The Fund is currently being established as an independent entity to attract, manage and disburse funds. The Fund will provide greater transparency and accountability for donors and private sector supporting the implementation of the identified finance solutions. Stakeholder consultation, a best practice review and legal analysis have already been completed and presented. The legal registration is currently underway and is expected to be registered before the end of the year with an appointed Board of Directors. The next step in the process is to develop the Fund’s Strategic Plan, operational manuals and Resource Mobilisation plan. These actions will begin by August 2021 with the intention to officially launch to coincide with the UN Climate Summit in November 2021.
In preparation of the above, the project is recruiting suitable candidates to form the independent Secretariat. The Secretariat will consist of an Executive Director, Programme Manager, Finance Manager and Administrative Associate. The Secretariat will receive technical support in the short term from UNDP, specifically the project’s Chief Technical Advisor and project staff.
Duties and Responsibilities
The project is seeking suitable and qualified candidates to join the Secretariat as the Finance Manager of PNG’s Biodiversity and Climate Fund. The Finance Manager is responsible for overseeing all aspects of the financial management systems and processes for the Fund. Under the supervision of Executive Director, the Finance Manager will direct all finances and business administration of the Fund to (i) ensure an efficient and clean financial management structure, (ii) optimize revenue generation while preserving the endowment’s inflation-adjusted capital, and (iii) manage a minimum of US$1 million in annual expenditure.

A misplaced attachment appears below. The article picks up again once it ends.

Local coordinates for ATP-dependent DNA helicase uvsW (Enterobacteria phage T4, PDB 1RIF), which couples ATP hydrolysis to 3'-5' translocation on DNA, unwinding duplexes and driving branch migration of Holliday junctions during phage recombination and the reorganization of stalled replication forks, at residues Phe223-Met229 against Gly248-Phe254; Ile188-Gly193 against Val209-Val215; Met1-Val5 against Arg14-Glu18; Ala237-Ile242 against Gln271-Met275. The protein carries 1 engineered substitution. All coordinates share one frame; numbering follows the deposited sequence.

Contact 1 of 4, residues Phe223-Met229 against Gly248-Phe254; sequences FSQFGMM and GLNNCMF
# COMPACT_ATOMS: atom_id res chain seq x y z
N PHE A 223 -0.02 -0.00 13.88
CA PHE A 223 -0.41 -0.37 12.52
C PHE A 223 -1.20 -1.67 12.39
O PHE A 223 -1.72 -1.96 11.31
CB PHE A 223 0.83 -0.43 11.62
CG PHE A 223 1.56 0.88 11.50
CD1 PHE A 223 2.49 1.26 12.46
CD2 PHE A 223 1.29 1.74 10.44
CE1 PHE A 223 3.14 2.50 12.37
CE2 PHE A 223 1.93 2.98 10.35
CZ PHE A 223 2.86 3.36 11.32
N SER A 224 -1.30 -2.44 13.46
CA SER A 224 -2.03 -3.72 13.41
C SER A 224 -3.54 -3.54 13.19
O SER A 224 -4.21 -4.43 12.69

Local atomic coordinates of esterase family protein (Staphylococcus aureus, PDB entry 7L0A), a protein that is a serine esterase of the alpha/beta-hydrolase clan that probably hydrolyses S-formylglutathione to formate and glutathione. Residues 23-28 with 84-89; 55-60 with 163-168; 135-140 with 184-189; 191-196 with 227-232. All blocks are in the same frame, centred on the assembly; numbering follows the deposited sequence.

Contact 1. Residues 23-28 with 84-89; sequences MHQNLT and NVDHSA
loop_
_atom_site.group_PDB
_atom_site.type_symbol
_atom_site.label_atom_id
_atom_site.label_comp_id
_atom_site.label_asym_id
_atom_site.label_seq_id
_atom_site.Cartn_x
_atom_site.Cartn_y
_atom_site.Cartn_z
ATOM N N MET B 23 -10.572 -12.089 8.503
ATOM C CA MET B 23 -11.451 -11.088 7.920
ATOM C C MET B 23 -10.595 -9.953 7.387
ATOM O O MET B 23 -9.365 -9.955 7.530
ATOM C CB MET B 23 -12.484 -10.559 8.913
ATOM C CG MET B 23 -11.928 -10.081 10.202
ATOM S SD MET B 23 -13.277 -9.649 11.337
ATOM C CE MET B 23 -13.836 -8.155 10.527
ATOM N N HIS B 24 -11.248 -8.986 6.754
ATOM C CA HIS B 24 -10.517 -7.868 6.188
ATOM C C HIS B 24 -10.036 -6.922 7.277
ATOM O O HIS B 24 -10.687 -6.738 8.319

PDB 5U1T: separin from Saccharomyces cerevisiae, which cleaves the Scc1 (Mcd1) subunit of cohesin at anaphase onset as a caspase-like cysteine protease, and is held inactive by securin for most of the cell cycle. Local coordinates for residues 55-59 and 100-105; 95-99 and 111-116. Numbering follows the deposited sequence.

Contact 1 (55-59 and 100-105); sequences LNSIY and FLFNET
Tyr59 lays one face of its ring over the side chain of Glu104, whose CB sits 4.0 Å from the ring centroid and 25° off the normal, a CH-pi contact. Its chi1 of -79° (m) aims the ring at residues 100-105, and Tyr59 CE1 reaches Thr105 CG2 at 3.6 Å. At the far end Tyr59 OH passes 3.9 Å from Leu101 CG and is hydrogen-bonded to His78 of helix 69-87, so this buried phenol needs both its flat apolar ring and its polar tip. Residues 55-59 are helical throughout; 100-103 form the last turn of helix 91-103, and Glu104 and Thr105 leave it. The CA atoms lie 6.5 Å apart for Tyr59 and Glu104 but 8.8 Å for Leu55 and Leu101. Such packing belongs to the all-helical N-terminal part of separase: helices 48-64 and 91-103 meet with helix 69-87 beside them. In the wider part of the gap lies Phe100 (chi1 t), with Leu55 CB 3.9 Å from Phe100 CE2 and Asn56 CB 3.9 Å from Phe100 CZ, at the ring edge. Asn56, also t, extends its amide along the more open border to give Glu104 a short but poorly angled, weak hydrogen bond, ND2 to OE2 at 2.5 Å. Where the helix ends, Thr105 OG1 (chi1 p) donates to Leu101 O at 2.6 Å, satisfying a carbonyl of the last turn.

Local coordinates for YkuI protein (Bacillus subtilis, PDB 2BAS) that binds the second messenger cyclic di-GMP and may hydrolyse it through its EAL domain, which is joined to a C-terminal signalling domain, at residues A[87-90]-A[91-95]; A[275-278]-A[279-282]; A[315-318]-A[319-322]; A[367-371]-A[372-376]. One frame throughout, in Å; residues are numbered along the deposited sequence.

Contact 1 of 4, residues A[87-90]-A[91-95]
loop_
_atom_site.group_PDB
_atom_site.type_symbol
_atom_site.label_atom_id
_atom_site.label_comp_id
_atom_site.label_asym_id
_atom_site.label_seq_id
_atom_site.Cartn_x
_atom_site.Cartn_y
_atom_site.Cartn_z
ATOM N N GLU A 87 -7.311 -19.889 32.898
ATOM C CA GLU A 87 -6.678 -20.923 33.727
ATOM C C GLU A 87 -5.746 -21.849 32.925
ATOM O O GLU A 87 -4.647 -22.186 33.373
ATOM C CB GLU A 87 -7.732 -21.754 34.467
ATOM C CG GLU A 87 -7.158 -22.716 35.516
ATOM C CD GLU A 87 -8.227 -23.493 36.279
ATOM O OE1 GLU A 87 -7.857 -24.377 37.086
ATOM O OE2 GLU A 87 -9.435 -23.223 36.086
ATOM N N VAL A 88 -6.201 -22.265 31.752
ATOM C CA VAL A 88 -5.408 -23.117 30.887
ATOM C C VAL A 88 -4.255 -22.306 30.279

3. Key Duties and Responsibilities
The Finance Manager will be required to:
4. Key deliverable and schedule of payment
5. Working Arrangement
The Finance Manager will report directly to the Executive Director and be expected to work with the UNDP Chief Technical Advisor and the project team. The Manager will be based at the Fund’s offices which are currently being organized and furnished.
Required Skills and Experience
Education and experience
The proposals will be evaluated using the cumulative analysis method with a split 70% technical and 30% financial scoring. The proposal with the highest cumulative scoring will be awarded the contract. Applications will be evaluated technically, and points are attributed based on how well the proposal meets the requirements of the Terms of Reference using the guidelines detailed in the table below.
When using this weighted scoring method, the award of the contract may be made to the individual consultant whose offer has been evaluated and determined as:
a) Responsive/compliant/acceptable, and
b) Having received the highest score out of a pre-determined set of weighted technical and financial criteria specific to the solicitation.
* Technical Criteria weighting; 70%
* Financial Criteria weighting; 30%
Only candidates obtaining a minimum of 49 points in the Technical Evaluation would be considered for the Financial Evaluation. Interviews may be conducted as part of technical assessment for shortlisted proposals.
Documents to be included when submitting Consultancy Proposals
The following documents may be requested:
Delivery -based contracts
Payments are monthly on submission of monthly report. Financial proposal only requires day rate and number of days. All other costs related to work travel will be covered by the project, based on prior agreement from UNDP.
All travel requirements will be covered for by project as stated above.
Please be guided by the instructions provided in this document above while preparing your submission.
Incomplete proposals and failure to comply with proposal submission instruction may not be considered or may result in disqualification of proposal.
UNDP looks forward to receiving your Proposal and thank you in advance for your interest in UNDP procurement opportunities.